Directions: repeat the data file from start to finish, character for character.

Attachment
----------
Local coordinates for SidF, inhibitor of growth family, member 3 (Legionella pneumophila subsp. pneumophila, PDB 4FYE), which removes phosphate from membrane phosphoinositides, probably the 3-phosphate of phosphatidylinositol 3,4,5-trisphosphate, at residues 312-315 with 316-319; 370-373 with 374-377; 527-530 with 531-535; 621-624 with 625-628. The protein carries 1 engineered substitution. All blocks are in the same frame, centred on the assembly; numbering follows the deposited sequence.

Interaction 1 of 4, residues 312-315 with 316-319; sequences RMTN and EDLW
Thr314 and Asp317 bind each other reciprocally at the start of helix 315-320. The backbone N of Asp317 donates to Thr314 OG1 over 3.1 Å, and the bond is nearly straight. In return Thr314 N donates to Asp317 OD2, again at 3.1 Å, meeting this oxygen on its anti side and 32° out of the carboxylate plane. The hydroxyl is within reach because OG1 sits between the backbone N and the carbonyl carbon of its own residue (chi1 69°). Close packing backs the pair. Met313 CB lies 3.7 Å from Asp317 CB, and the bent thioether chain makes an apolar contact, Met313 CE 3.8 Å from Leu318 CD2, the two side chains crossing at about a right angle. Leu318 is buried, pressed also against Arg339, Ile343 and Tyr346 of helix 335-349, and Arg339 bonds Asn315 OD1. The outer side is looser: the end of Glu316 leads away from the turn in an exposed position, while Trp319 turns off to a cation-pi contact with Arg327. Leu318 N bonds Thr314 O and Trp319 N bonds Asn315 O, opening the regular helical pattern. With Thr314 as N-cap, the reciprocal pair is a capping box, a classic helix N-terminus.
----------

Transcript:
Local coordinates for SidF, inhibitor of growth family, member 3 (Legionella pneumophila subsp. pneumophila, PDB 4FYE), which removes phosphate from membrane phosphoinositides, probably the 3-phosphate of phosphatidylinositol 3,4,5-trisphosphate, at residues 312-315 with 316-319; 370-373 with 374-377; 527-530 with 531-535; 621-624 with 625-628. The protein carries 1 engineered substitution. All blocks are in the same frame, centred on the assembly; numbering follows the deposited sequence.

Interaction 1 of 4, residues 312-315 with 316-319; sequences RMTN and EDLW
Thr314 and Asp317 bind each other reciprocally at the start of helix 315-320. The backbone N of Asp317 donates to Thr314 OG1 over 3.1 Å, and the bond is nearly straight. In return Thr314 N donates to Asp317 OD2, again at 3.1 Å, meeting this oxygen on its anti side and 32° out of the carboxylate plane. The hydroxyl is within reach because OG1 sits between the backbone N and the carbonyl carbon of its own residue (chi1 69°). Close packing backs the pair. Met313 CB lies 3.7 Å from Asp317 CB, and the bent thioether chain makes an apolar contact, Met313 CE 3.8 Å from Leu318 CD2, the two side chains crossing at about a right angle. Leu318 is buried, pressed also against Arg339, Ile343 and Tyr346 of helix 335-349, and Arg339 bonds Asn315 OD1. The outer side is looser: the end of Glu316 leads away from the turn in an exposed position, while Trp319 turns off to a cation-pi contact with Arg327. Leu318 N bonds Thr314 O and Trp319 N bonds Asn315 O, opening the regular helical pattern. With Thr314 as N-cap, the reciprocal pair is a capping box, a classic helix N-terminus.